The combination of the voting length, l, and the frame length, f, determines the delay of activity mode intent recognition. To optimize the voting vector length, l, the last two trials for each scenario in the experimental database were used. In this process, the real-time activity intent recognizer is implemented offline with possible voting vector length from 10 to 100 in increments of 10. For a specific frame length, f, the smallest voting length, ls, which does not switch to standing for the sitting trials and to standing for sitting trials, is selected as the optimal voting vector length.

Once the optimal voting length for each frame is found, the best frame length for the real-time activity intent mode recognition needs to be determined. It is assumed that the two trials for each scenario encompass all the possible cases and the best models for each frame length are reliable, meaning they do not result in incorrect controller switching. Hence, the problem becomes to select the frame length which yields the least amount of delay, d, in the intent recognition. This is accomplished by computing an approximate delay score, d = f/2+10l, for each frame length.

III. Results and Discussions

A. Real-time Intent Recognition

The intent recognition analysis returns the GMM with 6 mixtures using three dimensional PCA reduction using 100 sample frames as the best model. The voting vector length for this model is 40 resulting in an approximate delay of 450 ms. Surface plots of the standing and sitting GMMs showing the regions of the feature space with greater than 0.05 probability densities are presented in Fig. 5. The distinct locations of the two different activities in the reduced feature space can be seen in this figure. It should be noted that the SU and SD transitions look like a bridge connecting the standing and sitting modes in this plot. The best model (the model with the least delay) is used for real-time intent recognition between the standing and sitting activity modes. Five trials lasting 90 seconds were conducted to verify that the supervisory controller works in a closed feedback loop. During each trial, the experimenter gave audio cues to the subject to stand up and sit down. During the five trials, no erroneous mode changes were observed. The prosthetic knee angle and the activity mode for one of the trials are shown in Fig. 6. The subject stated that there was no perceived latency during transitions. This also agrees with the fact that the knee trajectories for SU and SD transitions are smooth. One might argue that instead of designing a complex intent recognizer a simple thresholding scheme such as implemented for the database generation might suffice for initiating SU and SD transitions. As can be observed from Fig. 6, however, the knee angle threshold used for generating the database (5 degrees) is exceeded many times during standing. If this threshold were used, many incorrect stand-to-sit transitions would be initiated. The intent recognizer creates an intricate switching function combining many measurements which results in a robust supervisory controller.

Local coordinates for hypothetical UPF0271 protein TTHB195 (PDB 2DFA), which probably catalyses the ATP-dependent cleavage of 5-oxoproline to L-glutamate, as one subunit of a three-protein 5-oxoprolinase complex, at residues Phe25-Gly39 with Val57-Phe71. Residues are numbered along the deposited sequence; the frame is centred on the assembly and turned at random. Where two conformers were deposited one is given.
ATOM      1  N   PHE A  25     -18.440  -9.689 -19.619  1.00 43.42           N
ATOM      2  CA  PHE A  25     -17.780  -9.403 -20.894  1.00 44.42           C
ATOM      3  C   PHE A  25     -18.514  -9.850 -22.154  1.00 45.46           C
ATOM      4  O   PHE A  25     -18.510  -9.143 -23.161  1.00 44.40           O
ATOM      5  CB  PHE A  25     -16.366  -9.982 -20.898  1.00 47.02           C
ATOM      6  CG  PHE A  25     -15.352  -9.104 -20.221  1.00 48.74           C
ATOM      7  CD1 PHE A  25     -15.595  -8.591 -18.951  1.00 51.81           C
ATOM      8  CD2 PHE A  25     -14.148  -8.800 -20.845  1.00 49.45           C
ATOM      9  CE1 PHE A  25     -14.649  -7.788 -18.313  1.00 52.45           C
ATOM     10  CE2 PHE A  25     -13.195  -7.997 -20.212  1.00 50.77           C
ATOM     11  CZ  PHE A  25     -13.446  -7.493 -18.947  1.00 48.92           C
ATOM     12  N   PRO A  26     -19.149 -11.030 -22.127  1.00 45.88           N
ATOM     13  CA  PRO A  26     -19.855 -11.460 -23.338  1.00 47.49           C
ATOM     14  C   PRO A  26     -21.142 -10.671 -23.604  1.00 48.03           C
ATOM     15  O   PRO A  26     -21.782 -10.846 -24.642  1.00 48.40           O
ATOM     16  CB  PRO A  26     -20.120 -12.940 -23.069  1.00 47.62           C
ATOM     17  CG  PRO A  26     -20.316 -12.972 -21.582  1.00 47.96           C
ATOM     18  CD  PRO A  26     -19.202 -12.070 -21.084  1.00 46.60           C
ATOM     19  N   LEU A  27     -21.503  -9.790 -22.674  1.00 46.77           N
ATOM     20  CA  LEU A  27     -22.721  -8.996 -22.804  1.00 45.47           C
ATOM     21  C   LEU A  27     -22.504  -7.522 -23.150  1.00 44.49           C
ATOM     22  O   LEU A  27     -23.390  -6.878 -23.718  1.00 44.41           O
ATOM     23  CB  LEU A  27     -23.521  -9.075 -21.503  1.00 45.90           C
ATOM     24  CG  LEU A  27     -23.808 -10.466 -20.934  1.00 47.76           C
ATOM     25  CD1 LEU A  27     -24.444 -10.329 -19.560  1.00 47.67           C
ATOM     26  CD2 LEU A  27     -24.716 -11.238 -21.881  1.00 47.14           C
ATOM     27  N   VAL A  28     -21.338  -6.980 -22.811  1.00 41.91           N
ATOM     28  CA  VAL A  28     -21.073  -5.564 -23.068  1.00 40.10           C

Fig. 5
Gaussian Mixture Model surface plots of the standing and sitting modes showing the regions of the feature space, where the probability density function is greater than 0.05, for the three dimensional PCA reduced data.
Fig. 6
Prosthetic knee angle (top) and the real-time activity mode switching (bottom) for a 90 seconds standing and sitting trial.

B. Biomechanical Evaluation

The knee and ankle angles, torques and powers are shown in Figs. 7 and and88 for SU and SD, respectively. The corresponding video frame plot showing the middle two second period of these transitions are in Fig. 9. In standing up, the prosthesis generates peak torque of around 25 Nm and positive peak power of 50 W at the knee during SU. During SD, a smooth descent with up to 50 W of power dissipated at the knee is observed. Even though no significant power and torque was registered at the ankle, the active ankle joint increases stability by adjusting the ankle angle to keep the foot flat during the SU and SD transitions. It should be noted that the powered prosthesis is capable of generating higher torques than those in Figs. 7 and and88 but the parameters were tuned such that the subject feels most comfortable. The relatively short residual limb length of the subject could limit the maximum comfortable knee torque during SU. The subject stated while using the powered prosthesis it was easier for him to stand up and he feels more support from the prosthesis relative to using his passive one. Presumably, the increased support from the powered prosthesis reduced the joint torques and powers required during standing up from the sound side, although these were not measured in the experimental trials.